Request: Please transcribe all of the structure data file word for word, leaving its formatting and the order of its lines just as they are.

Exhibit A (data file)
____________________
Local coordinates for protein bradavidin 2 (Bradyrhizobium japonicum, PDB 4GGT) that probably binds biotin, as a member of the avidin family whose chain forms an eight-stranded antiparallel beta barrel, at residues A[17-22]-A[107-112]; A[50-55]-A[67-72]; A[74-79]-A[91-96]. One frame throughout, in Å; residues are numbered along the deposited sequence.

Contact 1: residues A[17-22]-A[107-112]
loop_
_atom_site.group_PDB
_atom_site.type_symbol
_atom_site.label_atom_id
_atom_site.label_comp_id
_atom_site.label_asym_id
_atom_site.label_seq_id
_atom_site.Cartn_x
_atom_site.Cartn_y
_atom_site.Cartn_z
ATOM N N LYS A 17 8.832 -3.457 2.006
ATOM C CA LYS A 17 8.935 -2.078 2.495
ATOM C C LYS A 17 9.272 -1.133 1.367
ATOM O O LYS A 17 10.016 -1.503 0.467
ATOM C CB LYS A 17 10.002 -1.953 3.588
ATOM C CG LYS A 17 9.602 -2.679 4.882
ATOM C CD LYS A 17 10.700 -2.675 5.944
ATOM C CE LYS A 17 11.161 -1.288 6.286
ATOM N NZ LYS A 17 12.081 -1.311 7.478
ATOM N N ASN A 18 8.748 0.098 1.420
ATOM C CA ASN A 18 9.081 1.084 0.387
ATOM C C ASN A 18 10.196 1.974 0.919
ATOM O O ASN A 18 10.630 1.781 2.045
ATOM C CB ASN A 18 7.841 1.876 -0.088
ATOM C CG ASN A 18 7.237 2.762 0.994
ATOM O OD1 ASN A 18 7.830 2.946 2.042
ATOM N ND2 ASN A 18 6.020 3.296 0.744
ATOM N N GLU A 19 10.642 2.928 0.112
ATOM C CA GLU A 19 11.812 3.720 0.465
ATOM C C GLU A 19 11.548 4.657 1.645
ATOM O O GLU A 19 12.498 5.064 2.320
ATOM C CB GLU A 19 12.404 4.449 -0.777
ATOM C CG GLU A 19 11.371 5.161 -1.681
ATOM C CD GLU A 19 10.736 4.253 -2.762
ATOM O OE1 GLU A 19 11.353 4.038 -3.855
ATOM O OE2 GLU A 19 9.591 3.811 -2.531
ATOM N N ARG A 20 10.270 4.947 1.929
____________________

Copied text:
Local coordinates for protein bradavidin 2 (Bradyrhizobium japonicum, PDB 4GGT) that probably binds biotin, as a member of the avidin family whose chain forms an eight-stranded antiparallel beta barrel, at residues A[17-22]-A[107-112]; A[50-55]-A[67-72]; A[74-79]-A[91-96]. One frame throughout, in Å; residues are numbered along the deposited sequence.

Contact 1: residues A[17-22]-A[107-112]
loop_
_atom_site.group_PDB
_atom_site.type_symbol
_atom_site.label_atom_id
_atom_site.label_comp_id
_atom_site.label_asym_id
_atom_site.label_seq_id
_atom_site.Cartn_x
_atom_site.Cartn_y
_atom_site.Cartn_z
ATOM N N LYS A 17 8.832 -3.457 2.006
ATOM C CA LYS A 17 8.935 -2.078 2.495
ATOM C C LYS A 17 9.272 -1.133 1.367
ATOM O O LYS A 17 10.016 -1.503 0.467
ATOM C CB LYS A 17 10.002 -1.953 3.588
ATOM C CG LYS A 17 9.602 -2.679 4.882
ATOM C CD LYS A 17 10.700 -2.675 5.944
ATOM C CE LYS A 17 11.161 -1.288 6.286
ATOM N NZ LYS A 17 12.081 -1.311 7.478
ATOM N N ASN A 18 8.748 0.098 1.420
ATOM C CA ASN A 18 9.081 1.084 0.387
ATOM C C ASN A 18 10.196 1.974 0.919
ATOM O O ASN A 18 10.630 1.781 2.045
ATOM C CB ASN A 18 7.841 1.876 -0.088
ATOM C CG ASN A 18 7.237 2.762 0.994
ATOM O OD1 ASN A 18 7.830 2.946 2.042
ATOM N ND2 ASN A 18 6.020 3.296 0.744
ATOM N N GLU A 19 10.642 2.928 0.112
ATOM C CA GLU A 19 11.812 3.720 0.465
ATOM C C GLU A 19 11.548 4.657 1.645
ATOM O O GLU A 19 12.498 5.064 2.320
ATOM C CB GLU A 19 12.404 4.449 -0.777
ATOM C CG GLU A 19 11.371 5.161 -1.681
ATOM C CD GLU A 19 10.736 4.253 -2.762
ATOM O OE1 GLU A 19 11.353 4.038 -3.855
ATOM O OE2 GLU A 19 9.591 3.811 -2.531
ATOM N N ARG A 20 10.270 4.947 1.929